Any consideration of the direction of design engineering over the next ten years must start with a look back; to know where we are going, we must know where we have been. Science and technology were once regarded as the solution to all problems.
Events such as Hiroshima and Nagasaki, Three Mile Island and Chernobyl have led people not merely to doubt this, but in many cases to believe that technology is actually the cause of all our problems. The truth of the matter is that technology is an integral part of everyday life. Changes wrought by technology are more extreme and happening more quickly every day. Such massive change calls for a special class of design engineer. To cope with the rapid changes, today’s design engineer must make innovation a standard. Further, to be successful, the design engineer must be able to read the market, to find a need and fill it. And, above all, the new breed of design engineer must be a team player, for teamwork will be essential to meet the challenges of the next decade and beyond.
The last decade of the century has begun. Instead of addressing a specific technology, which is the norm for this column, we take a longer, broader focus to consider the new demands that designers will face in the coming years. It’s unwise, though, to speculate about the next decade–facing the next millennium as we are–without looking back. In making predictions, perspective is everything–to know where you’re going, you must know where you are. It also helps to know how you got there. Such perspective is as important for design engineering as it is for hiking on trails or navigating the seas.
Where have we come from? Much of our professional heritage flows from the philosophy of Positivism, a nineteenth century discourse of thought that tended to put science and technology on a pedestal. In that mode of popular thinking, all problems were subordinate to the power of reason, the scientific process, and the application of technology. In Positivism, science and technology were held as the saviors of humanity. Religion was snubbed as a problem solver; God and mysticism were out. Scientists became the new priests; their laboratories, the new shrines. With the splitting of the atom, however, that thinking began to change.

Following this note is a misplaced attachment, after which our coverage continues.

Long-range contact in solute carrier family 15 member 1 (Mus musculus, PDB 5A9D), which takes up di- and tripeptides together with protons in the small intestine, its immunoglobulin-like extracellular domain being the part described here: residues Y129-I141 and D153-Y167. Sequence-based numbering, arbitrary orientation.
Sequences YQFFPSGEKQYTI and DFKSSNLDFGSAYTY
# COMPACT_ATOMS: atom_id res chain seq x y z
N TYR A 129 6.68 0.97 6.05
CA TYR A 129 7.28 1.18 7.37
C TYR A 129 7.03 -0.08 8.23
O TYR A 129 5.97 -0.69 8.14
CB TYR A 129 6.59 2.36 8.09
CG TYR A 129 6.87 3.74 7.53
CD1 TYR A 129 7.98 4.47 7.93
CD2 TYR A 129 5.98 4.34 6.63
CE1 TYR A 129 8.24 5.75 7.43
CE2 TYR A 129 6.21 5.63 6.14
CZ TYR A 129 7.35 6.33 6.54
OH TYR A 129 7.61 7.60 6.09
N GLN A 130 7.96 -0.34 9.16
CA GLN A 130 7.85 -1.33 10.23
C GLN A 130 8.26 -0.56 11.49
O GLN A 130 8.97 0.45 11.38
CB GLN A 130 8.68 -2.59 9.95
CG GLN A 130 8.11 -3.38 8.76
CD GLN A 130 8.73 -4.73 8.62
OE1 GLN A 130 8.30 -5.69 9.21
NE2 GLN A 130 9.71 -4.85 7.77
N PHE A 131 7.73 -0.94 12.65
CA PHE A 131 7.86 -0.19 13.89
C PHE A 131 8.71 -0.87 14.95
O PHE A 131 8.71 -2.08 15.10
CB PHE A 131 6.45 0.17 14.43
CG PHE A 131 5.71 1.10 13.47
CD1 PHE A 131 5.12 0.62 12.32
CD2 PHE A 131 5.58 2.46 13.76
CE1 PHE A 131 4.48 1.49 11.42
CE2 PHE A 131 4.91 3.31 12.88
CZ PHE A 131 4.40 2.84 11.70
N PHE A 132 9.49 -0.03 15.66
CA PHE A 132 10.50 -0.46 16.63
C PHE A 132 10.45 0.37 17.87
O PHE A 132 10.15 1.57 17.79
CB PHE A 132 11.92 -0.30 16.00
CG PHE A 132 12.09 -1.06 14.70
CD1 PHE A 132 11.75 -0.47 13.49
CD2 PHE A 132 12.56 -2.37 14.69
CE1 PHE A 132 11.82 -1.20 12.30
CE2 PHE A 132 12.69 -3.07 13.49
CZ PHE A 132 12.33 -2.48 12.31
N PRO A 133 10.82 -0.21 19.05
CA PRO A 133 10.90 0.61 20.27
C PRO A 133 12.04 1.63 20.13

From the moment we exploded the atom bomb, doubts have crept into our certainty about the absolute benefit of science. Consider the U.S. nuclear-energy industry after Three Mile Island and Chernobyl, a shambles with almost no public support; or the way that sophisticated medical technology has backfired into soaring health costs; or how the environment–our very source of life–faces irreversible damage under the strain of what’s called progress. Worst of all, consider the fact that, as satellites and the Space Shuttle circle the sky, forty-thousand people–most of them children–die each day from chronic hunger and malnutrition. And in New York City, one of the largest cities in the world’s richest nation, 40% of the children live in poverty. Clearly technology isn’t the solution to all our problems. Indeed, some would say–albeit naively–it’s the source.
At the same time, we can’t live without technology. It is solidly a part of our everyday life. More than that, as each day passes, technology is transforming our world, linking our lives as never before. Indeed, technology is one of the driving forces creating a global economy. Telecommunications and computers are changing business on a scale not seen since–and likely greater than–the Industrial Revolution.
The changes are radical and happening fast. Such changes, and the demands they bring, call for a new breed of design engineer: a world-class designer. Innovation, once an occasional part of the design process, is now a necessary ingredient for success. The increasing pace of innovation has shrunk the design time and life cycle of our industry’s output. As a result, to create tomorrow’s successful products, designers must develop the art of innovation, not as a sometimes things, but as an everyday practice. Companies that don’t build the best technology into their products, as well as into their business practices, will be surpassed by those that do.
Tomorrow’s successful designers will also need to be students of the marketplace. They must help find what is missing in the market and produce it. Technical competence alone won’t be enough. The force of emerging and unexpected opportunities in a global arena coupled with increasingly complex technology means one thing at least: Teamwork will be essential. No individual, acting alone, will be able to decide the what, when, and how of a successful product. Only an innovative and skilled team, with each member–worldclass designers included–familiar with the others’ discipline, can even hope to ride the wave of tomorrow.